How do you volunteer today?
Each one of us has a group of skills, abilities and experiences that we choose to use in different ways, every day at work and at home. Those skills, abilities and experiences are exactly what are needed by start-ups, not-for-profit organisations and charities as they navigate through new experiences and challenges.
My new volunteering journey started when I saw a posting on a Facebook group, I responded and very quickly found myself being interviewed by the Chair of Trustees of Berkshire Women’s Aid (BWA).
The Board of Trustees should operate within a charity in much the same way as the board in a business does. According to the Charity Commission, ‘Trustees have overall control of a charity and are responsible for making sure it’s doing what it was set up to do. Being a trustee means making decisions that will impact on people’s lives. Depending on what the charity does, you will be making a difference to your local community or to society as a whole. Trustees use their skills and experience to support their charities, helping them achieve their aims.’
Cisco actively supports employees joining the boards of not-for-profit organisations. ‘By serving on the board of a nonprofit organisation, you’ll work to maximize the health and impact of that agency while developing your business planning skills as a manager and strategic thinker. There are currently thousands of open positions on philanthropic boards, each of which can help you make a focused and high-impact difference in the community.’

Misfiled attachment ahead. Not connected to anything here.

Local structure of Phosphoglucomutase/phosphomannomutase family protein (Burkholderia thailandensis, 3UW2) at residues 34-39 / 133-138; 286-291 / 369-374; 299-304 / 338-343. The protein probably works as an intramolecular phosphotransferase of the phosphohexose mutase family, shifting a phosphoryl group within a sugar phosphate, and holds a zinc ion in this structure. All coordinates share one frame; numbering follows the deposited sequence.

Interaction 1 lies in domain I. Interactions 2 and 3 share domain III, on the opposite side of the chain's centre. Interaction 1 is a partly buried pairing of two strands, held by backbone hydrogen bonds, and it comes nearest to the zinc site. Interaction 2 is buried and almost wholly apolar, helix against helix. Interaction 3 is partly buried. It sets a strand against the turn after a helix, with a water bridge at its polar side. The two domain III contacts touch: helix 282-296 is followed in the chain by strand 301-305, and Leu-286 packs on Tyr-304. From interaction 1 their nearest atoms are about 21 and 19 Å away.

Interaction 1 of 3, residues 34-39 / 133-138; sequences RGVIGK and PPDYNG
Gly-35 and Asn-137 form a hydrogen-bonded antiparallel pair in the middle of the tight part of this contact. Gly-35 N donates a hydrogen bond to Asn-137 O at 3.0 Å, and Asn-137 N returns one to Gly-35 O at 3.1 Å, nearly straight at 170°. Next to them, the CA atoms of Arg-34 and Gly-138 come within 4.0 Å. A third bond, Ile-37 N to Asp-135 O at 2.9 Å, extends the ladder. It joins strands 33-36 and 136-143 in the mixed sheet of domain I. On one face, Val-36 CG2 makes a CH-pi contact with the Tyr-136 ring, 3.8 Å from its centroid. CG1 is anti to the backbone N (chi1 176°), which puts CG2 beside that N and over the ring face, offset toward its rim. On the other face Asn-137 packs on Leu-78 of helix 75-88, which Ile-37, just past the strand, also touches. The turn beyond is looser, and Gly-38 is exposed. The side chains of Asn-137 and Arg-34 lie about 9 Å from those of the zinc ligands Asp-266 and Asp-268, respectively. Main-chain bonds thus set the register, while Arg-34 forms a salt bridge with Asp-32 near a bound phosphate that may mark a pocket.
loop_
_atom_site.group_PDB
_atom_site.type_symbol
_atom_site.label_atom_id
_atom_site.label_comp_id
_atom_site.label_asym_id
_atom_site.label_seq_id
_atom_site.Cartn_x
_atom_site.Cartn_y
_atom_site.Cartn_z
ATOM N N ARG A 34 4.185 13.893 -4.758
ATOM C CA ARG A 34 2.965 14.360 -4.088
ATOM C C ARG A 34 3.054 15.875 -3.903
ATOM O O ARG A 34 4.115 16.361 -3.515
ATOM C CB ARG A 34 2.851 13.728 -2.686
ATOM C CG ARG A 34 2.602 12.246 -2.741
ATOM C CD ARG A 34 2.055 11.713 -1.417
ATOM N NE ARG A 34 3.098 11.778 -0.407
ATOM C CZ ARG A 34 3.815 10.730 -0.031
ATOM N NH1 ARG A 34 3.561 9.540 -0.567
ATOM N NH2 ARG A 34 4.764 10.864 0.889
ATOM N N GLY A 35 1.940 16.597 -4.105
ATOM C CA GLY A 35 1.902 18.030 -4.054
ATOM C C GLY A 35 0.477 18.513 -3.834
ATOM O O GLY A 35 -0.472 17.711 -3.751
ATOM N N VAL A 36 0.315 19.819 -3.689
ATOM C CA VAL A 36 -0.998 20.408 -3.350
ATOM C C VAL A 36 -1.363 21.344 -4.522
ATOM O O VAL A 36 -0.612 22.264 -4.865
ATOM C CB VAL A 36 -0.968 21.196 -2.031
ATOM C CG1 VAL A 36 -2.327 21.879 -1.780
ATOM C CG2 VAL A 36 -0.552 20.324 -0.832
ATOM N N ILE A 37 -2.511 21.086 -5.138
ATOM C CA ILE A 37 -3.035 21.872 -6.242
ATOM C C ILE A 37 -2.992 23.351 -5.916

BWA is a charity focussed on domestic violence victims and their families in my local area and I was struck very quickly that the decisions made by the Board do directly affect people’s lives. If we decide that women in the refuges, often with their families, can stay for a year rather than two then that means they have to start looking for new accommodation and it pushes them along a route to rebuild their lives much more quickly. However, it also means that BWA are more likely to have a bed available when someone is in such dire circumstances that they have to flee from their existing life. Decisions within a charity have to constantly refer to the goals of the charity overall but there’s a much more direct link to people’s lives than we see in the business world.
BWA’s Board of Trustees had decided to broaden their experience base to increase their diversity to ensure they were taking in different points of view to make the right decisions for the future of the organisation. I joined at the same time as an academic from Reading University with a background in setting up rape crisis services – a very, very different set of skills and experience to mine.
My experience at Cisco quickly drove me to ask questions and challenge the thinking of the Board around social media. Fears of trolling had led the Board to discount the need for any type of social media presence for BWA but their future clients are growing up in a world where when they need help they are going to be much more likely to search online than look in a phone book. So, I’m working on their online presence – using skills honed in Cisco to benefit the charity.
Skill based volunteering is truly a win-win. It’s a very different world to practise and enhance my listening and influencing skills which I believe helps me to grow and develop as a leader and I bring new and diverse skills to the charity to help them develop for the future.
There are many opportunities for skills based volunteering. If you are in Cisco UK or Ireland and are interested in one of these opportunities, contact us at: email@example.com or search online to find what works for you.Tags: